Finance and capital markets
- Floating exchange resolving trade imbalance
- China pegs to dollar to keep trade imbalance
- China buys US bonds
- Review of China US currency situation
- Data on Chinese M1 increase in 2010
- Data on Chinese foreign assets increase in 2010
- Data on Chinese US balance of payments
- Chinese inflation
- Floating exchange effect on China
- Floating exchange effect on US
Floating Exchange Effect on US. Created by Sal Khan.
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- Since a strengthened Yuan would increase the Chinese people's purchasing power, wouldn't the increased demand make oil more expensive?(3 votes)
- In the long run, if Chinese consumers start consuming more energy in the form of Oil, the global demand for oil will likely go up. For example, as more and more Chinese people are able to afford cars, plane flights, etc., they would likely use up a large quantity of oil, and prices may rise. In the shorter term, if the RMB becomes worth more tomorrow on the world market, they can buy oil for a lower price in RMB, so oil (and everything else) would become cheaper overnight.(3 votes)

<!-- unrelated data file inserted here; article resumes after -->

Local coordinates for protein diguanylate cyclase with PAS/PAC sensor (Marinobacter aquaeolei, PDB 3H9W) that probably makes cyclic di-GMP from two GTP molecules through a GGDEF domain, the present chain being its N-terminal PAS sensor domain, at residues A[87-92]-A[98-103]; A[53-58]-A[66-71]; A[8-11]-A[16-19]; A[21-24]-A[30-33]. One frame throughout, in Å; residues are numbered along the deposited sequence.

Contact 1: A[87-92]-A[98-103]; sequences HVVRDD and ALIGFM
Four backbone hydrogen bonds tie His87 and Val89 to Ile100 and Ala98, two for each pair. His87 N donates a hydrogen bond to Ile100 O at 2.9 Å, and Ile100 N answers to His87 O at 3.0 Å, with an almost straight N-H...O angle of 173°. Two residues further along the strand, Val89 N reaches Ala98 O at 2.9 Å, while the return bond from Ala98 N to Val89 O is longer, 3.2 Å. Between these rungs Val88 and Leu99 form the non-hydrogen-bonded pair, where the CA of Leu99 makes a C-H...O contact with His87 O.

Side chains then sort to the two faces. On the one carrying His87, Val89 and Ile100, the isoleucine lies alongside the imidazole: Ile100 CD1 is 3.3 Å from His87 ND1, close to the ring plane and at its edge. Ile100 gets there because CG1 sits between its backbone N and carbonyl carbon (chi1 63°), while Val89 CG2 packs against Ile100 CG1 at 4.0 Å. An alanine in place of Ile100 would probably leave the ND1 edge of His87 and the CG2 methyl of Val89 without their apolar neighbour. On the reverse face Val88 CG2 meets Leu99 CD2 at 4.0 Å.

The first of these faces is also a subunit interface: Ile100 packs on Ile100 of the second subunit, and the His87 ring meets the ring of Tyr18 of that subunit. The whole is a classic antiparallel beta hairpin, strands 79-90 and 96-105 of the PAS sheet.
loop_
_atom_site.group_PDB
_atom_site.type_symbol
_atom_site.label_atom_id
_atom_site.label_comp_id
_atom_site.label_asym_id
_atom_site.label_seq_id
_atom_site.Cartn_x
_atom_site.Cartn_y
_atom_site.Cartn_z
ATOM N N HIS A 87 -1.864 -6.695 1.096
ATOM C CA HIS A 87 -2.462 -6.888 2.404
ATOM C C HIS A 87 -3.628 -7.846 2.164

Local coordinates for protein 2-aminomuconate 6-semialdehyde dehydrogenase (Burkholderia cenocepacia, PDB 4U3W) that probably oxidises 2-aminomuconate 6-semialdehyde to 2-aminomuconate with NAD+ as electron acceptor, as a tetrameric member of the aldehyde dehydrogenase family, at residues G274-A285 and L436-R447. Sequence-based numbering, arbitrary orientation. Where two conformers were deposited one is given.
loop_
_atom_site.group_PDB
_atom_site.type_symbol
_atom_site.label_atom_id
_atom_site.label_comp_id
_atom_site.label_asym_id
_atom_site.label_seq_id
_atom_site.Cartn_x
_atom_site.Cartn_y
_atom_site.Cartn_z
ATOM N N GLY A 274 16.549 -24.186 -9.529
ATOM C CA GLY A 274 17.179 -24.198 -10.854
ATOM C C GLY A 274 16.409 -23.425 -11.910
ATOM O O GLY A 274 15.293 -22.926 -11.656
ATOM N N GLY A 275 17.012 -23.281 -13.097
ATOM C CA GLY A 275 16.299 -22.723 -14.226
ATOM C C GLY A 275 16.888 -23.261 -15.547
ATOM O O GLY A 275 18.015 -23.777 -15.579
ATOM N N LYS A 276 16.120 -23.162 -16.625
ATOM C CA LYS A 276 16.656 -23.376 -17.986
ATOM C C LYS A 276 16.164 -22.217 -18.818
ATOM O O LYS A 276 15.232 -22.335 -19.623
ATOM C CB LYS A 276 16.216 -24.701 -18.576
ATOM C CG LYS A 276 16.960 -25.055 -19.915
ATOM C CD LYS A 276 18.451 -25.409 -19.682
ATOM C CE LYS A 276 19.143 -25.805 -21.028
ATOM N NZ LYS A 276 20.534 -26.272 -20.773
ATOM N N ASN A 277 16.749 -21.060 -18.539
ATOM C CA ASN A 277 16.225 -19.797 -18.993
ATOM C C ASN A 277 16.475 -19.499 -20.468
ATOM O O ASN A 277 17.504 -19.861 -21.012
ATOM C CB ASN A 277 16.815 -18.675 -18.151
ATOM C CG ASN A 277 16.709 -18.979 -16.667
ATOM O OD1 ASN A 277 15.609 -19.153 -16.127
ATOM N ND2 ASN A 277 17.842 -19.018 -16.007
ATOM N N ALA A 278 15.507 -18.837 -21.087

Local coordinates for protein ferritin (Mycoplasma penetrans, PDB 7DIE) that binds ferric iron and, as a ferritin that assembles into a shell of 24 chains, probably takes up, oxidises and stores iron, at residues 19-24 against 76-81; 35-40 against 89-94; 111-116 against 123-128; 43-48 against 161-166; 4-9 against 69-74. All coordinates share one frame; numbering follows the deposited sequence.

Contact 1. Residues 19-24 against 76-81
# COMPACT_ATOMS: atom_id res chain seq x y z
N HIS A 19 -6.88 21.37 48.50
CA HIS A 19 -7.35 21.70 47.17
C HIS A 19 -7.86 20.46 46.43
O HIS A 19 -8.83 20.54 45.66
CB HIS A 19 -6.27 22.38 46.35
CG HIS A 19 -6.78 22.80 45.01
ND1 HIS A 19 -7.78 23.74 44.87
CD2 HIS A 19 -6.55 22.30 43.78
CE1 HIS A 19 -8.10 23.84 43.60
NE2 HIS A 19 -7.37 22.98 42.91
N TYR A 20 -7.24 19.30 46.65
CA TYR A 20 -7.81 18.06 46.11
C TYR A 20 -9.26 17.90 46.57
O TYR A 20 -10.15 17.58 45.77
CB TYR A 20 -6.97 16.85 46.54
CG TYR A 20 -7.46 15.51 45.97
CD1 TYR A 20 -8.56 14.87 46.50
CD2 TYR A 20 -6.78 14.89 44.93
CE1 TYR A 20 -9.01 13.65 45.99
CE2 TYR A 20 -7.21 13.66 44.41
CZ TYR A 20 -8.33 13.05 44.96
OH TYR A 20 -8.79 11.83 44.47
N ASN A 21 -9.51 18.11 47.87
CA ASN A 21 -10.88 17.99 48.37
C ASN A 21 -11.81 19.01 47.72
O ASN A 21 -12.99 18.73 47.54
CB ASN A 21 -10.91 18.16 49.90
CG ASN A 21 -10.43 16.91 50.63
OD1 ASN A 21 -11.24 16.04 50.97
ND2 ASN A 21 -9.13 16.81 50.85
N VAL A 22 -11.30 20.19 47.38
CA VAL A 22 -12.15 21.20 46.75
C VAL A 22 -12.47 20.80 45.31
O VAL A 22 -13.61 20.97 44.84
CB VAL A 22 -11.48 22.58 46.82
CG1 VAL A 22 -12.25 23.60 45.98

- How exactly is pegging the yuan bad for the US? It keeps our interest rates low, and makes our prices lower, this sure seems like a mutually beneficial arrangement for both countries, and the industrial jobs if they didnt go to China would probably go to Malaya or India. Why is this so bad for America? Is making the strong currency stronger and the weak currency weaker really bad for either party?(2 votes)
- It has pros and cons for both sides. It makes Chinese goods cheaper for US buyers, which is good for consumers. It makes Chinese labor cheaper, which is bad for US exports and employment.(2 votes)
- How is the appreciation of the RMB against the US-dollar affecting the other countries that have its currency pegged with the dollar?(2 votes)
- Why does the strengthening of the Chinese currency increase the price of their goods? Won't it they decrease because they will make less yuan per transaction and have lower utilization, as shown in the first video on Chinese-American trade?(2 votes)
- Yes, the price of chinese goods relative to the the chinese would decrease (they will make less money selling there goods overseas since the Yuan has gained in strength). So in order to avoid this and to make the same amount of Yuan as they were before, the Chinese Producer is forced to increase the cost of his goods to Americans. Therefore the Americans will have to pay more so the Chinese Producer can make the same amount of Yuan (and not earn less money!).(2 votes)
- Why does China always want to export as much as they can? Why don't they just try to selling their product to their own people?(1 vote)